This personal injury taxi passenger was accused of failing to wear a seatbelt, resulting in his own injury. The collision occurred while the claimant was a passenger in a taxi at 12th Avenue near Larch Street in Vancouver.
The claimant admitted he was not wearing a seatbelt at the time of the car accident, even though a seatbelt was available to him. Many people believe it is not necessary to wear a seatbelt in a taxi. However, without a seat belt he hit the seat in front of him with his shoulders and then hit the seat behind him, striking his right lower back on a hard object, which they suggest was likely the seatbelt buckle.
The judge was satisfied that the seatbelt was operating properly at the time. The court was also satisfied the injuries injuries would have been reduced or prevented had he been wearing a seatbelt.
In finding the taxi passenger 25% at fault for failure to wear a seatbelt the Supreme Court had this to say:
 In light of Mr. S’s own evidence, it is clear that if he had been wearing a seatbelt it would have prevented him from launching forward, striking the back of the seat in front of him and then lurching backwards with as much momentum. A reasonable common-sense inference can be drawn that this would have prevented or minimized his injuries. Therefore, I am of the view that Mr. was 25% contributorily negligent and that his damages should be reduced accordingly. (Spence v. Yellow Cab Company Ltd.,2019 BCSC 1540)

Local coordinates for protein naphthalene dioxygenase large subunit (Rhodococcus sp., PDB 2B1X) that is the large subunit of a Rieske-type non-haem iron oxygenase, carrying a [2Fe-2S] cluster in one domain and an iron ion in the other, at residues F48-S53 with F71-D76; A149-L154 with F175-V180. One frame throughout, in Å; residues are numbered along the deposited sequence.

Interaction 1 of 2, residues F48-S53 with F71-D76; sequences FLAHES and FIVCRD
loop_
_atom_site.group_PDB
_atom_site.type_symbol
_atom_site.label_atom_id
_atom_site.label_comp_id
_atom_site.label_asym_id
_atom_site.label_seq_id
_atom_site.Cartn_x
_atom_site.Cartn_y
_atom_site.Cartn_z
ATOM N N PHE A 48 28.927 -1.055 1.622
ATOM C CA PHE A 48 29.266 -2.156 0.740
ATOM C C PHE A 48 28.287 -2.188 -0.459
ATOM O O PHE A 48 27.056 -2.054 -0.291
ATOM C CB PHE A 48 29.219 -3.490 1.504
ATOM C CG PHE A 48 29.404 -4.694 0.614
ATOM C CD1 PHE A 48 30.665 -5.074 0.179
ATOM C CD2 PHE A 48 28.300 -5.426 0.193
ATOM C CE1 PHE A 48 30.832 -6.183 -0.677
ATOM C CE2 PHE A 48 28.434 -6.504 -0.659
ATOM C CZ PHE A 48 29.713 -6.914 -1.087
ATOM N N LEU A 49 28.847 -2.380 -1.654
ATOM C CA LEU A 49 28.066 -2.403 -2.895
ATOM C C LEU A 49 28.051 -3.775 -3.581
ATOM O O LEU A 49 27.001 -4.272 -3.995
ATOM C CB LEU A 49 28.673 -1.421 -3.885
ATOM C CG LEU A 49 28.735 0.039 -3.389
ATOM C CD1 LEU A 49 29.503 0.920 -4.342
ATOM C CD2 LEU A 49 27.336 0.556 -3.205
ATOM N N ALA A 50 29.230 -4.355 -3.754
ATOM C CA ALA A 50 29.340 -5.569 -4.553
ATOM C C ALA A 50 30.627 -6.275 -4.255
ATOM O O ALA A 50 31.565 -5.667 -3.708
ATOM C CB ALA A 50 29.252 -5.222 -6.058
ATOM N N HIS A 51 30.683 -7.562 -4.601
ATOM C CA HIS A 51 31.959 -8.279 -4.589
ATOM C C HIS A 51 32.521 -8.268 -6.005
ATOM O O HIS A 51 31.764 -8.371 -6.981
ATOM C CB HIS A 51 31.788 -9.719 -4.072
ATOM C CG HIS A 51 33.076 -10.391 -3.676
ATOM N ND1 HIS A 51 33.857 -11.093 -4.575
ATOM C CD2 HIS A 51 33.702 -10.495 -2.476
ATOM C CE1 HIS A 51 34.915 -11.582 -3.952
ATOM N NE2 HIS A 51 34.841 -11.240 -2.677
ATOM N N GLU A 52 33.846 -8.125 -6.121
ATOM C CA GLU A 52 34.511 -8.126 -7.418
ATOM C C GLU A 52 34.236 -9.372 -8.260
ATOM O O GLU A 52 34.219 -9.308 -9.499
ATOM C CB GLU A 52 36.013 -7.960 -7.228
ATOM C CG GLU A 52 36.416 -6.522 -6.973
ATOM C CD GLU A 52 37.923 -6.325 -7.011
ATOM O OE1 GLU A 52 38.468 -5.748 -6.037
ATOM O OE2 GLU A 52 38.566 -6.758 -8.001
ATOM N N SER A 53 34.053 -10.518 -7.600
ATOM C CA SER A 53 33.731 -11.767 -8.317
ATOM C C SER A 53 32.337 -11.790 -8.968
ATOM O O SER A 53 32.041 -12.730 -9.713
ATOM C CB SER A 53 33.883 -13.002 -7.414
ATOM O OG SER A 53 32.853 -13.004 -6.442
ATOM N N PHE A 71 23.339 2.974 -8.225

Taxi driver’s may be permitted to drive between local sites without wearing a seatbelt. In fact, taxi drivers are exempt from wearing seatbelts at speeds less than 70 Kmh. However this does not apply to passengers in a taxi.
Furthermore, without a seatbelt the court is open to blame the claimant, as in this case, for contributing to their own injury.